That’s right, folks, it’s Black History Month (known as “February” to racist whites). NJ.com gets us off to a strong start with the same old story we’ve been told for years. Here’s the article, with my comments in bold.
Rutgers Today talked to Khadijah White about why Black History Month is important as the university plans a series of events in observance. White, an assistant professor of journalism and media studies in the School of Communication and Information, researches race, gender and politics in media.
Why is Black History Month relevant?
There has long been a contention among student and teacher activists that educators in this country, who are predominantly white, would not teach about black history at all if it weren’t for people explicitly setting aside space and time for it. Now, at least for this month, students can learn about how African-Americans quite literally built this society and provided its foundation in so many ways. [This is preposterous because it implies differentiation of “histories” on the basis of race, which is an objectively ridiculous assertion (it reminds me of the Strong Programme, that self-parody of postmodern philosophy). If I were to study African history, I would likely find myself primarily focused on individuals and peoples who are black. Likewise, if I were to study European history, I would just as likely find myself focused on individuals and peoples who are white. Regarding American history, it’s more of a mixed bag, but the biggest players in our history have been white. Now, if someone could make a well-reasoned case that aspects of our history centered on blacks are given disproportionately less attention than they deserve based on the significance of the relevant historical events, that would be worth talking about. But that never seems to happen.]
American history has been shaped around the marginalization and exclusion of African-Americans in many arenas. As a result, there are lots of obstacles that have kept African-Americans from being fully integrated or recognized in American history. [This is, or at least was, true.] Their accomplishments have often been occluded. Take technological invention, for instance. Black inventors often didn’t get credit for their inventions, and when they did manage to get patents, white inventors often tried to steal them. Granville Woods, for instance, an engineer and inventor with more than 50 patents to his name, often had to fight off attempts by white inventors to steal his patents. [Engineers fighting over intellectual property rights is certainly not an exclusively inter-racial fixture of the technological world.] Woods is often called “the black Edison,” which I think is really a shame.
What are the most important issues Americans should be discussing during Black History Month?
We should reflect on how far we’ve come – and we’re really good at that – but also on how short we’ve fallen. One of the reasons for the recent popularity of the movie “Selma,” one of the reasons it strikes a chord with so many Americans, is that it reminds us that the issues that people were fighting for back in 1965 are still relevant now – voting rights, in particular. Some parts of the Voting Rights Act of 1965 have been cut back, and the “voter ID” laws being proposed and passed in many states are a new way to make it more difficult for people to vote. [This is ridiculous. The voter ID laws simply require one to present photo identification prior to voting. I have to present photo identification to purchase a bottle of whiskey. The fact that many blacks are incredibly dysfunctional and consequently lack state-issued photo ID is not evidence of discrimination. Disparate impact does not prove, or even imply, disparate treatment.]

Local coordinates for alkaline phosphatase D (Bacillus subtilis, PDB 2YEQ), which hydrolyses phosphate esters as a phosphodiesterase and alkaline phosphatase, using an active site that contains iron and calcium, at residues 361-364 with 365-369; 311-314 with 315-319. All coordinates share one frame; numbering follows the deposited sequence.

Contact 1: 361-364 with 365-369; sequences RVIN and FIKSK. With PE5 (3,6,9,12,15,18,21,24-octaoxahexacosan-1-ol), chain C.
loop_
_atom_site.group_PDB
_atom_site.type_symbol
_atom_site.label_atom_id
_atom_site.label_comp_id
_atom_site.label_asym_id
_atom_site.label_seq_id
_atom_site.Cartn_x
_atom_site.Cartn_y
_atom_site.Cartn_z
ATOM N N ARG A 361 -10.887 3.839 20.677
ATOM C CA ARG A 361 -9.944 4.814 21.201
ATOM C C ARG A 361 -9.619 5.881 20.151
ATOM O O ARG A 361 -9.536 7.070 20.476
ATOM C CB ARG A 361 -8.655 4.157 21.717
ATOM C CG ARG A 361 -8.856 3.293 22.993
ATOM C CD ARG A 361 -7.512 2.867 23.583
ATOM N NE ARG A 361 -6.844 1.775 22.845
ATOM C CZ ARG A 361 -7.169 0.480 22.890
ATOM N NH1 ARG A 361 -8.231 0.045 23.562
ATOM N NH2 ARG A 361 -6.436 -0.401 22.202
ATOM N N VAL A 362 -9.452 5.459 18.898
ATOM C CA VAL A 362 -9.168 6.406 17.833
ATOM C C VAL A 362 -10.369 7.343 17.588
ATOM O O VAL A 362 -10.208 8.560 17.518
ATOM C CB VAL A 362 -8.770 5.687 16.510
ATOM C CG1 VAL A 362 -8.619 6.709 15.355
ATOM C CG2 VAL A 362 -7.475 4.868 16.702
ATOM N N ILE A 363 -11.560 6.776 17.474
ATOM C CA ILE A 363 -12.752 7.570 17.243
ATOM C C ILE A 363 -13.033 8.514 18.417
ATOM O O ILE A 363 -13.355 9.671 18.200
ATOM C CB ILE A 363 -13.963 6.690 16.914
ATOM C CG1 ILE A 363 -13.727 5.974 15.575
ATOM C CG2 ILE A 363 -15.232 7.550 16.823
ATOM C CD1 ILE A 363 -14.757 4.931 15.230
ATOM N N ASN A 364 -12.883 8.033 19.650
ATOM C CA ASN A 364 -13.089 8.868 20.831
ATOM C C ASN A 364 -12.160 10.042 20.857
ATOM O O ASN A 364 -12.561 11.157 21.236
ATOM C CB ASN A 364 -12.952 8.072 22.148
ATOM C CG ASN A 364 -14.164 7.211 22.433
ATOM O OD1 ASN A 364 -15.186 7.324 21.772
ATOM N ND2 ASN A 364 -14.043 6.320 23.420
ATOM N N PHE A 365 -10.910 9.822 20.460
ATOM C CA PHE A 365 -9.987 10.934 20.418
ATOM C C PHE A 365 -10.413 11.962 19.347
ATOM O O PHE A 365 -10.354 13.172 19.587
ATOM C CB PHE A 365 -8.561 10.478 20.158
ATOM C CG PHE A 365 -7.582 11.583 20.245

Incarceration is another – there are now more black men in prison today than were enslaved in 1850. [And we’re supposed to assume — in the absence of any evidence — that this is due to systemic racism, rather than accept the simpler explanation which is consistent with daily experience that this follows from the fact that blacks commit crimes at a rate disproportionate to their percentage of the population.] And the decline of public education, another major issue during the civil rights movement, has turned these sacred institutions into school-to-prison pipelines. [Again, how can this be attributed to racism?]
What’s the most important thing African-Americans are saying that the rest of America should hear?
I think lots of African-Americans are saying, look, it’s good that we have a black president, and, yes, we have come a long way. But African-Americans are falling behind and discriminated against in all kinds of measures – housing, employment, health care, the justice system, education, police killings of black citizens. [They aren’t “falling” behind; they ARE behind. Again, the disparity in outcome is not, in and of itself, evidence of systemic racism. In fact, in view of the fact that blacks are less intelligent (on average) than whites and Asians, it is to be expected.] The decline of public education in this country disproportionately affects African-Americans and people are fighting for access to water in Detroit. [Again, how is this evidence of racism?] People should really check out what’s happening with #BlackLivesMatter, which has been trending on social media in recent months. People born after the ’60s so often say they wish they were born at a time when a movement was rising up, and here’s a movement that’s happening right now. [None of my fellow Millennials have ever expressed such a sentiment in my presence. Perhaps I’m out of touch, being out here in the woods and all.]
Happy February, everyone.